POSTPONED - A Perfectly Legal Trespass!
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Join Rich as we retrace this cracking 9-mile route of the famous 1932 mass trespass onto Kinder Scout (633m). Heading up William Clough, the Pennine Way is followed along the plateau edge, passing the dramatic Kinder Downfall and visiting Kinder Low before returning by an old pack-horse route.
The Mass Trespass
The mass trespass onto Kinder Scout started from Bowden Bridge on 24th April 1932, with 400 walkers heading up William Clough. Scuffles with gamekeepers at Sandy Heys led to several arrests, with five of the walkers being subsequently imprisoned. However, public reaction to their harsh treatment led to the 1939 Access to Mountains Act, and in 1955 the first access agreement was signed for Kinder Scout. The car park - a former quarry - is home to a bronze plaque commemorating the mass trespass.
Starting from Bowden Car Park - we pretty much start climbing straight away up past Kinder Reservoir, then onto the William Clough path. While the path is stony, it is initially quite accommodating. However, after crossing and re-crossing the fast-flowing stream several times, it starts to degenerate. Eventually, rough stone steps and a line of cairns lead to a crossroads of routes, where we then will join the Pennine Way. We then follow the Pennine Way along the western edge of the Kinder plateau until we arrive at Kinder Downfall. At Kinder Downfall, the tiny River Kinder falls dramatically over the edge of a Millstone Grit shelf at the head of a steep-sided clough. When strong winds funnel up the valley, the waterfall actually spurts upwards.
From Kinder Downfall we'll continue weaving along the path heading south-south-west towards Kinder Low, which will be the summit of the day (thou technically the OS Trig point isn't the official summit of Kinder, but, it will save us wading through inaccessible peat bogs).
Then we'll head down off the mountain via Millstone Grit (where the path become flagstones again, and we follow the way down (previously an old pack-horse route) heading back to the car park and maybe pop to the local pub for a well earned pint.
Dogs are more than welcome if kept under control esp as there are some steep edges and big steps to get up.
Image 5 - William Clough from Kinder Scout © Copyright Katy Walters and licensed for reuse under this Creative Commons Licence.
All other images provided by myself and permission is granted to OutdoorLads for their use.
What to bring
Water: bring at least two litres in a water bottle or a hydration bladder
Medicines: if you have hay fever, diabetes, minor ailments etc.
Day Rucksack: typically 20-30 litres, they are comfortable to wear and allow you to use your arms freely
Waterproof bags: keep spare clothing, electronics and anything else dry even when your rucksack leaks by using Ziploc type food bags or, better still, outdoor activity waterproof bags
Boots: waterproof and breathable hiking boots with good ankle support
Gaiters: recommended for wet weather or boggy conditions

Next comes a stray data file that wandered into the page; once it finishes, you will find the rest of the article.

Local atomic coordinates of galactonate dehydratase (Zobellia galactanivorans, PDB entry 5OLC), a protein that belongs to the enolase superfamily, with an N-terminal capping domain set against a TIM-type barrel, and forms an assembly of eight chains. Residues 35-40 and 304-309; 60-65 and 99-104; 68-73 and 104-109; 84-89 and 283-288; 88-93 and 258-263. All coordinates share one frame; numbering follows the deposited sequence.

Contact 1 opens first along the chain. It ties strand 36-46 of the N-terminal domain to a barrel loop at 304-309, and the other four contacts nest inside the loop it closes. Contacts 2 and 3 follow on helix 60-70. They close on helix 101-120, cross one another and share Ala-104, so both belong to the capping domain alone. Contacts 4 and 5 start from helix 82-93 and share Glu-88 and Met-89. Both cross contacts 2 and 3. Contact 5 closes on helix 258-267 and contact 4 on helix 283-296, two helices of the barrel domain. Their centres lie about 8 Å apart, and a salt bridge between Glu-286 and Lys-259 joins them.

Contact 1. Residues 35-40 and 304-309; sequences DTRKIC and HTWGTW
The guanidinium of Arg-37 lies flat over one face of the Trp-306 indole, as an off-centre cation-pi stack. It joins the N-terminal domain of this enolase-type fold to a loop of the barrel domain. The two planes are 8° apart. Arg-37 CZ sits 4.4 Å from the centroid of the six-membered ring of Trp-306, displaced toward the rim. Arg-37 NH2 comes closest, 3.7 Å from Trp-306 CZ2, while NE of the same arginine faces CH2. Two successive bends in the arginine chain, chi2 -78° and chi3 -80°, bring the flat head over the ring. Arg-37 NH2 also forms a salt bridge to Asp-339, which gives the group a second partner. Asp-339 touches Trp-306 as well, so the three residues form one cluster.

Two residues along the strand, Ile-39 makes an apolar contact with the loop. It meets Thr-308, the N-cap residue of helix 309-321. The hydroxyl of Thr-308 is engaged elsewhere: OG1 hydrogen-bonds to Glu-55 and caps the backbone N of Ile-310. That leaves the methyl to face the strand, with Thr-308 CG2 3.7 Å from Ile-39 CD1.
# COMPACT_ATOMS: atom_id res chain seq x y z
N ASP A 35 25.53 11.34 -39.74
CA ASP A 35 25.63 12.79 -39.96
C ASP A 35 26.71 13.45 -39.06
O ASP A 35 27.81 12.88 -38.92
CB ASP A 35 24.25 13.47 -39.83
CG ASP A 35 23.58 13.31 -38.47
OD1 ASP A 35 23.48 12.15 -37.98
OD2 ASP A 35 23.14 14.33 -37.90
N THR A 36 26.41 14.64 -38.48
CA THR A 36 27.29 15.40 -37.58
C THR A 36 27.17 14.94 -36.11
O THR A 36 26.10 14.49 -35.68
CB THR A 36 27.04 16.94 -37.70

Socks: proper walking socks will keep your feet dry and help prevent blisters, and carry a spare, dry pair
Walking Poles: always optional, love them or hate them, but give them a try and decide for yourself
Layered clothing: lets you quickly adapt to changes in the weather and body temperature. Go for a base layer (vest or t-shirt) and a mid layer (a micro fleece or shirt) and in cooler weather add an outer layer (a windproof jacket or thick fleece)
Trousers: no jeans as they become heavy and cold in the rain, breathable fabrics are more comfortable and dry and on warm days shorts are OK
Waterproof jacket: essential when hiking in all but the calmest of weather, breathable fabrics are more comfortable and dry.
Gloves: Windproof, or better still, waterproof gloves are the best choice, bring a spare pair if expecting rain.
Hat or cap: stay warm in winter and shaded in summer
Sunglasses: for any sunny day, even in winter
Sun cream: can be useful even on cloudy and winter days
Snacks: bring biscuits, energy bars, gels, bananas, chocolate or dried fruit for example and put them somewhere easy to get hold of
Lunch: bring a packed lunch unless otherwise stated
Emergency equipment: the walk leader will bring any emergency equipment required for the group, but you are welcome to bring any that you have, such as additional high energy food, a survival bag, a whistle, a medical kit etc...
Map and compass: the walk leader will have these, but if you like map reading or want to develop your skills, bring yours along
Mobile Phone: keep it in a waterproof bag for use in emergencies, and a spare battery/charger is a good idea
Food & drink
You’ll need to bring lunch with you and snacks to keep the energy up. Don't forget to eat breakfast!! :)
There are no shops or places to buy lunch or snacks enroute.
Please also bring plenty to drink for the walk. A hot flask is a good idea especially if the weather is a bit chilly on the day. Should you want to bake cakes for the group to share... well, you'll make friends for life :)
There will be an optional pub stop at the end.